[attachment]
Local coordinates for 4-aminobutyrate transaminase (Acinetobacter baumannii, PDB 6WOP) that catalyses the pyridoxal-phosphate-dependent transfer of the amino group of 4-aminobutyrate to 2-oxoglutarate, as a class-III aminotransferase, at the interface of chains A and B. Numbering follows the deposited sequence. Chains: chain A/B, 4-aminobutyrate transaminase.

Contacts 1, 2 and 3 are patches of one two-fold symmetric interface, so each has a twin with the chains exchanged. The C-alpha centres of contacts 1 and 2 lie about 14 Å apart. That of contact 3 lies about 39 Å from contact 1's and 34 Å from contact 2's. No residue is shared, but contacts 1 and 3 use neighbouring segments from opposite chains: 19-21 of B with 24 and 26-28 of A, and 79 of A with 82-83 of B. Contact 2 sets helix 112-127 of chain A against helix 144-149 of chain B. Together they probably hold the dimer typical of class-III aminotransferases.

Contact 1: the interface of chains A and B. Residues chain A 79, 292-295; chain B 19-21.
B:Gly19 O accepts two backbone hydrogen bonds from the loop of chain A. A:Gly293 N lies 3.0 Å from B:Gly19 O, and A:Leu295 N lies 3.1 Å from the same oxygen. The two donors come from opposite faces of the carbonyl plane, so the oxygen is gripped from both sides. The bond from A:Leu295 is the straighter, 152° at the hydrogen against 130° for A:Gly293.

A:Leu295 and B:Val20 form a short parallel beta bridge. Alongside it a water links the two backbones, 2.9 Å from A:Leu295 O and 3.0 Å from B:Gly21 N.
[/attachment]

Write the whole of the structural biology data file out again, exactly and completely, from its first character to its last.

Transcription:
Local coordinates for 4-aminobutyrate transaminase (Acinetobacter baumannii, PDB 6WOP) that catalyses the pyridoxal-phosphate-dependent transfer of the amino group of 4-aminobutyrate to 2-oxoglutarate, as a class-III aminotransferase, at the interface of chains A and B. Numbering follows the deposited sequence. Chains: chain A/B, 4-aminobutyrate transaminase.

Contacts 1, 2 and 3 are patches of one two-fold symmetric interface, so each has a twin with the chains exchanged. The C-alpha centres of contacts 1 and 2 lie about 14 Å apart. That of contact 3 lies about 39 Å from contact 1's and 34 Å from contact 2's. No residue is shared, but contacts 1 and 3 use neighbouring segments from opposite chains: 19-21 of B with 24 and 26-28 of A, and 79 of A with 82-83 of B. Contact 2 sets helix 112-127 of chain A against helix 144-149 of chain B. Together they probably hold the dimer typical of class-III aminotransferases.

Contact 1: the interface of chains A and B. Residues chain A 79, 292-295; chain B 19-21.
B:Gly19 O accepts two backbone hydrogen bonds from the loop of chain A. A:Gly293 N lies 3.0 Å from B:Gly19 O, and A:Leu295 N lies 3.1 Å from the same oxygen. The two donors come from opposite faces of the carbonyl plane, so the oxygen is gripped from both sides. The bond from A:Leu295 is the straighter, 152° at the hydrogen against 130° for A:Gly293.

A:Leu295 and B:Val20 form a short parallel beta bridge. Alongside it a water links the two backbones, 2.9 Å from A:Leu295 O and 3.0 Å from B:Gly21 N.